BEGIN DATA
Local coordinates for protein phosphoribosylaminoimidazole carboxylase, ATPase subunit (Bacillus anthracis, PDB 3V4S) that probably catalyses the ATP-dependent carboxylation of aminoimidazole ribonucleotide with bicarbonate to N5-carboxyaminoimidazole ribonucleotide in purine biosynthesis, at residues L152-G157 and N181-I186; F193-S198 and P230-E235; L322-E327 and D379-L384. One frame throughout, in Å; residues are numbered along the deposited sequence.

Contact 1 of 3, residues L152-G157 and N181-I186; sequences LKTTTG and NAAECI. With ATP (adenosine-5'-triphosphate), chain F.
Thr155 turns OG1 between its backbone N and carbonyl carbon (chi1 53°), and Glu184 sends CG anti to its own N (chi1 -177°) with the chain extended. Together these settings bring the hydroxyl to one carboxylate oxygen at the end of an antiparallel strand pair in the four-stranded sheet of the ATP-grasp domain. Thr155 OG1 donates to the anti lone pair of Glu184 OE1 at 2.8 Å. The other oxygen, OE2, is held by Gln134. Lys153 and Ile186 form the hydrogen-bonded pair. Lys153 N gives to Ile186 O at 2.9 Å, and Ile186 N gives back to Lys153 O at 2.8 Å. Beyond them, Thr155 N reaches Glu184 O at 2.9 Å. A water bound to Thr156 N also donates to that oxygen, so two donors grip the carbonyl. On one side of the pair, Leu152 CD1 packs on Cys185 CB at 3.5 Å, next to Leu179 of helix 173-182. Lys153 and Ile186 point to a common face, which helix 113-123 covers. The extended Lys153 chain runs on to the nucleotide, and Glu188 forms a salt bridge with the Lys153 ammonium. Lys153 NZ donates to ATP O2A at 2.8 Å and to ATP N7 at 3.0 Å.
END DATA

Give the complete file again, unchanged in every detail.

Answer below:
Local coordinates for protein phosphoribosylaminoimidazole carboxylase, ATPase subunit (Bacillus anthracis, PDB 3V4S) that probably catalyses the ATP-dependent carboxylation of aminoimidazole ribonucleotide with bicarbonate to N5-carboxyaminoimidazole ribonucleotide in purine biosynthesis, at residues L152-G157 and N181-I186; F193-S198 and P230-E235; L322-E327 and D379-L384. One frame throughout, in Å; residues are numbered along the deposited sequence.

Contact 1 of 3, residues L152-G157 and N181-I186; sequences LKTTTG and NAAECI. With ATP (adenosine-5'-triphosphate), chain F.
Thr155 turns OG1 between its backbone N and carbonyl carbon (chi1 53°), and Glu184 sends CG anti to its own N (chi1 -177°) with the chain extended. Together these settings bring the hydroxyl to one carboxylate oxygen at the end of an antiparallel strand pair in the four-stranded sheet of the ATP-grasp domain. Thr155 OG1 donates to the anti lone pair of Glu184 OE1 at 2.8 Å. The other oxygen, OE2, is held by Gln134. Lys153 and Ile186 form the hydrogen-bonded pair. Lys153 N gives to Ile186 O at 2.9 Å, and Ile186 N gives back to Lys153 O at 2.8 Å. Beyond them, Thr155 N reaches Glu184 O at 2.9 Å. A water bound to Thr156 N also donates to that oxygen, so two donors grip the carbonyl. On one side of the pair, Leu152 CD1 packs on Cys185 CB at 3.5 Å, next to Leu179 of helix 173-182. Lys153 and Ile186 point to a common face, which helix 113-123 covers. The extended Lys153 chain runs on to the nucleotide, and Glu188 forms a salt bridge with the Lys153 ammonium. Lys153 NZ donates to ATP O2A at 2.8 Å and to ATP N7 at 3.0 Å.